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Field Theory

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A huge roar goes up from the 70,000 or so fans packed into the University of Nebraska’s Memorial Stadium. Is it star quarterback Eric Crouch scrambling for another touchdown? An electrifying punt return by wingback Bobby Newcombe? Nope. Actually the big Cornhusker cheer is for the figure on the 17 ft. x 23 ft. Diamond Vision screen—a bow tie-sporting man of scholarly mien who has just finished expounding on, of all things, Newton’s Second Law of Mechanics. Meet Lincoln, Neb.’s most unlikely campus hero, physics professor Dr. Tim Gay.

Defying the laws of probability, the 47-year-old researcher (a specialist in the scattering of electrons by atomic and molecular targets) has become a fan favorite with his crowd-pleasing Football Physics videos, now in their second season at Huskers home games. In each of the 45-second clips, the 6’4″, 230-lb. academic, himself a former college tackle—he candidly describes his career on the notoriously inept Caltech squad as “sorely undistinguished”—employs humor, diagrams, footage from past Nebraska games and even the occasional player to demonstrate how such concepts as energy, momentum and torque work. During a discussion of the movement of sound in the stadium, illustrated with a clip of cheering Huskers partisans performing a wave, the pigskin prof observes, “Sound travels fast, but light travels faster—about 300,000 times faster…. Now the speed of Bobby Newcombe, of course, is in a class all by itself.”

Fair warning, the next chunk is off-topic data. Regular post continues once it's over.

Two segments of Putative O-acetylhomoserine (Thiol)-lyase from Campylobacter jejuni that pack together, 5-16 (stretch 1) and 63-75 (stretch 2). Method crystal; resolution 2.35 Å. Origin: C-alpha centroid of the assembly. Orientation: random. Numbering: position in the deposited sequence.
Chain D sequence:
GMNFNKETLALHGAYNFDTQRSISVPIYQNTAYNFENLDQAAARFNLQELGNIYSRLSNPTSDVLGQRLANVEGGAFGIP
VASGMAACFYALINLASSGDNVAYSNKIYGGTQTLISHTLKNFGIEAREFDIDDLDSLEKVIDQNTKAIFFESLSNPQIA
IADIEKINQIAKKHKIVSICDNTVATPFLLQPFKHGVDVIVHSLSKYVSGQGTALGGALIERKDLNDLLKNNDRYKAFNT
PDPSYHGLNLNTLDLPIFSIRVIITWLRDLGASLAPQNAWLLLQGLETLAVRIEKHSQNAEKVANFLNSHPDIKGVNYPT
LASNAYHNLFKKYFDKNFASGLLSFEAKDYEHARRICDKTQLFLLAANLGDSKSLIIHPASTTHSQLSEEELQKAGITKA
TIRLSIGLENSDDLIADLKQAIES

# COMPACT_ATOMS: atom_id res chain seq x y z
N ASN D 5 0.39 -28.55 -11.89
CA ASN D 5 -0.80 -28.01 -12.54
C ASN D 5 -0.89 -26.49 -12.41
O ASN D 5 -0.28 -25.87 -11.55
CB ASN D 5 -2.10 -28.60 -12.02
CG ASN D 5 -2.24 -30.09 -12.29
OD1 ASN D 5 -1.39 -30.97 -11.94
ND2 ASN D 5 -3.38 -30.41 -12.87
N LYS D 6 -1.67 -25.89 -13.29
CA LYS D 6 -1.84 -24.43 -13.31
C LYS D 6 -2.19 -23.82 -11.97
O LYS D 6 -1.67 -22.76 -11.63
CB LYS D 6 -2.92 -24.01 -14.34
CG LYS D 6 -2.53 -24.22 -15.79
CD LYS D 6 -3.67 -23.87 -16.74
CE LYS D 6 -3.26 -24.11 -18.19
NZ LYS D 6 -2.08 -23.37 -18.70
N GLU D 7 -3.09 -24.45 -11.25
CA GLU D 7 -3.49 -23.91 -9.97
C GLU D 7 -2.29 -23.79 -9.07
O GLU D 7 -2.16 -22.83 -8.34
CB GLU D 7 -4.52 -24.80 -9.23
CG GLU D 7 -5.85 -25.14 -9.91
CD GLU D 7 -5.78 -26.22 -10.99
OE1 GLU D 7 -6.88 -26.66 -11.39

Since his gig began, tapes of Gay’s segments have also been scoring in high schools across Nebraska. “At first I was a little nervous that it would turn the fans off,” confesses the Ohio-born father of two sons. “But I couldn’t resist the chance to talk about my favorite subject. Plus, here I didn’t have to grade tests or give homework.”